Using hg & git for the same codebase
Issues and solutions encountered in maintaining a single code base under active development in both hg & git formats.
Mozilla Corporation operates an extensive build farm that is mostly used to build binary products installed by the end user. Mozilla has been using Mercurial repositories for this since converting from CVS in 2007. We currently use a 6 week “Rapid Release” cycle for most products.
We currently have upwards of 4,000 hosts involved in the continuous integration and testing of Mozilla products. These hosts do approximately 140 hours of work on each commit.
Firefox Operating System is a new product that ships source to be incoporated by various partners in the mobile phone industry. These partners, experienced with the Android build process, require source be delivered via git repositories. This is close to a “Continuous Release” process.
A large part of the FxOS product is code used in the browser products. That is in Mercurial and needs to be converted to git. Most new code modules for FxOS are developed on github, and need to be converted to Mercurial for use in our CI & build systems.
- What we initially set out to do:
- Make it purely a developer choice which dvcs to use.
Ideal was to allow developers to make dvcs as personal a choice as editor.
- Support multiple social coding sites.
These social coding sites, such as github and bitbucket, make it much easier for new community members to contribute.
- That was much tougher than anticipated.
- In theory, git & hg are very close...... In practice, “the devil is in the details”.
- Where we are:
- Changed direction to support FFOS release to partners.
- Quickly mirror Repository of Record (RoR) between git & hg.
- CI/build system remains Mercurial centric.
- Changesets have different hashes in Mercurial and git.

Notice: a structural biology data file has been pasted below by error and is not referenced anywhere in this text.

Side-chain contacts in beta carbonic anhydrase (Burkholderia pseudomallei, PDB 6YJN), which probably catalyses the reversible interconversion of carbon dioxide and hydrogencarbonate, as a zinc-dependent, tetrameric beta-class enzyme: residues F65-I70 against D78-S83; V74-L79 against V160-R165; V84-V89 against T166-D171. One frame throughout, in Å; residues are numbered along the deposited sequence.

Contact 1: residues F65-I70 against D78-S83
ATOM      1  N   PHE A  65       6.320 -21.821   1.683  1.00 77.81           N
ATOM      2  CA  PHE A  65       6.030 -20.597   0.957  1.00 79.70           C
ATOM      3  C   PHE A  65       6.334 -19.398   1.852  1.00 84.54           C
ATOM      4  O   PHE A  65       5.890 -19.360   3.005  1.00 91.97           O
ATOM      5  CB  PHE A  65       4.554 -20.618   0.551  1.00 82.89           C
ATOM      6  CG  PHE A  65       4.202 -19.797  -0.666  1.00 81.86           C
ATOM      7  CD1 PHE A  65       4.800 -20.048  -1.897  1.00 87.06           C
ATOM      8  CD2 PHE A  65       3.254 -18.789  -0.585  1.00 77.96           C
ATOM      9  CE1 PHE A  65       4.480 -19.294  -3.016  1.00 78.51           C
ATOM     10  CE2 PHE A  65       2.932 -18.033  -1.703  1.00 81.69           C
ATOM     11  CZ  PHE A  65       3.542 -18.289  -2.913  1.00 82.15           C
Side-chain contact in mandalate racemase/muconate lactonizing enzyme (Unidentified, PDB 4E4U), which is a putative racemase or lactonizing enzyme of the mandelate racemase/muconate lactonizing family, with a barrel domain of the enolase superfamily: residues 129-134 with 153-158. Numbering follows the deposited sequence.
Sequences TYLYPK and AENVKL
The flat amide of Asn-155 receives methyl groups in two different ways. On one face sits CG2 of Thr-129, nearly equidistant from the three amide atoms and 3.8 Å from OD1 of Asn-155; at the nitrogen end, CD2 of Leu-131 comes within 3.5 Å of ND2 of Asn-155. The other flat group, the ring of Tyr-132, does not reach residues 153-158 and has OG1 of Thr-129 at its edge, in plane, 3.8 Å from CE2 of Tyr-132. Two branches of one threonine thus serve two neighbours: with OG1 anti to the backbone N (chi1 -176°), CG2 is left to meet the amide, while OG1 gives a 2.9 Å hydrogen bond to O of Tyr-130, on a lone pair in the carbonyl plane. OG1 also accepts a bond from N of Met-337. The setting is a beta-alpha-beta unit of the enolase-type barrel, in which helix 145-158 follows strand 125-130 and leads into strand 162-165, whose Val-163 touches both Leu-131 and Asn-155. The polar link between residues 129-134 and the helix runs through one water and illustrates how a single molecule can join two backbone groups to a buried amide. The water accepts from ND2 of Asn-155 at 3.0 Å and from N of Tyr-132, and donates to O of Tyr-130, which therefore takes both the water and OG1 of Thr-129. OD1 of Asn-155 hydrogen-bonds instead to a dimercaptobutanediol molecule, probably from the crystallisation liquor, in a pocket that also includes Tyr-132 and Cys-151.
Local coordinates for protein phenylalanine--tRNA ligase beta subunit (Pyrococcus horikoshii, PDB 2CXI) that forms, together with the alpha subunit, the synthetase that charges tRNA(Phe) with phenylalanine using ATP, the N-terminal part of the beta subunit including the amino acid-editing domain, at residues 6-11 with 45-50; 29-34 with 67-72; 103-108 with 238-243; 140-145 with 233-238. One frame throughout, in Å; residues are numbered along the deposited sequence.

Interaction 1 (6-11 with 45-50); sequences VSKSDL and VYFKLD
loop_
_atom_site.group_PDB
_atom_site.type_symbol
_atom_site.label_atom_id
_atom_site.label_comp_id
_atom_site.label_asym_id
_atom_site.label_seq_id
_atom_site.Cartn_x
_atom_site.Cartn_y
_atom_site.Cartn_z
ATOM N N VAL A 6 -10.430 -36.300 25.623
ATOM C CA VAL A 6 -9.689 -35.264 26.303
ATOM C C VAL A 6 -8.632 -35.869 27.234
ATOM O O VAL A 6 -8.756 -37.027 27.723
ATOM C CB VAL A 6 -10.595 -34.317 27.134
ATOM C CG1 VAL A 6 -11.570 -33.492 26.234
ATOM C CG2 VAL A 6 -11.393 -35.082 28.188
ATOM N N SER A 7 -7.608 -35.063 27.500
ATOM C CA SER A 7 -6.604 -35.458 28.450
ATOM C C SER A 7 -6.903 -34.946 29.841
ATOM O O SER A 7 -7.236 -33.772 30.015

- We added tooling to support both in static documents such as manifest files.
- All tools continue to use hg hash as primary value for indexing and linking.
- Propagation delays of changesets to the “other” system.
For most use cases, the approximately 20 minute average we’re achieving is acceptable.
- Compounded by hash differences between two systems.
A common use case here is a developer wanting to start a self serve build. If the commit was to git, the self serve build won’t be successful until that commit is converted to hg.
We are continuing work on this. It is closely tied to determining which commit broke the build, when multiple repositories are involved.
- Build details
- Movable tags are not popular in git based workflows, but have been a common technique at Mozilla to mark “latest”.
Challenge Areas (Con’t)
- Mixed philosophies are often linked with mixed repositories.
Android never wants history to appear to change. Downstream servers allow only fast forward changesets and deny deletions.
- Mozilla uses “RoR is authoritative”.
Either approach is self consistent. It is when the two need to interact that challenges arrise.
- Conversion failures
- Occasional hg-git conversion failures, due to implementation details of hg & git.
- Dates in export patches (e.g. hg uses seconds, git uses minutes, in time)
- Email validation (git stricter than hg)
- Since commit already accepted by hg, hg-git must be modified
This requires inhouse resources to respond urgently to patch the conversion machinery. Without conversion, there are no builds.
- To support your own “use the DVCS you want” infrastructure requires:
- production quality hg server
- production quality git server
- in house ability to address conversion issues (as already mentioned)
I’m aware of two commercial alternatives. Both of these use a centralized RoR which supports git and/or hg interfaces for developer interaction.
And at least one explicitly does not have a git back end.
You can leave it to developers to scratch their own itch independently. Given diversity of workflows, this may be more cost effective than obtaining consensus.
Areas of particular interest for further study include:
What is the set of enforceable assertions which would ensure the tooling can maintain lossless conversion between DVCS?
What minimum conditions must be maintained in conversions to preclude downstream conflicts?
What workflows can be supported to minimize issues?
Are there best practice incident management protocols for addressing problem commits.
The common example is a commit contains sensitive material it should not. There are cases were limiting the scope of distribution can have significant business value.